Salzgitter Flachstahl GmbH (SZFG) has awarded the contract to build a 2.2 megawatt PEM electrolysis plant (PEM = Proton Exchange Membrane) to Siemens Gas and Power, marking an important step towards hydrogen-based steelmaking.
Courtesy of Siemens
The plant is due to commence operation in the 4th quarter of 2020 and cover SZFG’s entire current demand for hydrogen. The necessary electrical power will be generated by seven wind turbines with a capacity of 30 megawatt. These will be erected by Avacon AG on the Salzgitter Group site and will likewise enter service from 2020.
“We are proud to be pioneers in the industrial application of hydrogen in the steel industry” said Salzgitter AG Executive Board Chairman Professor Heinz Jörg Fuhrmann. “As our SALCOS project has demonstrated, we are technologically in a position to achieve significant reductions in CO2 with the aid of hydrogen. The Salzgitter Wind Hydrogen project is an important building block on the way towards climate-friendly steel production. It is now the turn of politicians to put in place the right conditions to support the transformation into a low-CO2 industry.”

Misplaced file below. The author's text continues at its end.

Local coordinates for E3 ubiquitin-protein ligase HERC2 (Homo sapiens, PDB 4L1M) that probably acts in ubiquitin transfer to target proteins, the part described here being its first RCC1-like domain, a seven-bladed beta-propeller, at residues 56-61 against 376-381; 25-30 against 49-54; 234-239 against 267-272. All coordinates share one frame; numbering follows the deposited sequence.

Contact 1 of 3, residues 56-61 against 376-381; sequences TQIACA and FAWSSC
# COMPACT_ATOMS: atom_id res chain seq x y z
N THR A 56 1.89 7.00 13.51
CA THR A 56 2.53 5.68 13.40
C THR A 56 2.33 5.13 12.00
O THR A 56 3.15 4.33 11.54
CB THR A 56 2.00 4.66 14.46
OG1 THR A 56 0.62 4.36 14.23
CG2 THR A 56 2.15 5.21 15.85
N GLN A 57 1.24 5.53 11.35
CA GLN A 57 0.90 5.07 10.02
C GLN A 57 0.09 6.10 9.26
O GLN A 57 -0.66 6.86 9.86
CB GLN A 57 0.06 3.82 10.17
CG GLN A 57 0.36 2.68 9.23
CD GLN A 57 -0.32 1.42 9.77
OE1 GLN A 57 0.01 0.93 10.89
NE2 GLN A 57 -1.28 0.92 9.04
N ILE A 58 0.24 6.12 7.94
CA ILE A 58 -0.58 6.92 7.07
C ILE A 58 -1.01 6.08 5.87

Gabriele Schmiedel, Executive Vice President, Hydrogen Solutions at Siemens Gas and Power, added that reducing CO2 across all industries is a central challenge if we are to meet medium- and long-term climate targets and that renewable energy generation and innovative technologies such as the production of green hydrogen through electrolysis are essential components.
The cost of the project as a whole – including the construction of the wind turbines and the hydrogen plant and connecting these to the existing supply networks – amounts to around 50 million euro. Hydrogen has long played a role in steelmaking, in enhancing the quality of annealing processes. The gas is currently supplied by Linde AG, and this company will in future continue to safeguard Salzgitter’s own production.
A containerised plant will be erected in Salzgitter which at full capacity will produce 400 Nm³ of hydrogen. PEM technology is ideally suited to exploiting the volatile generation of wind and solar power. The highly dynamic mode of operation allows the plants to respond to demands resulting from the rapidly fluctuating power supply.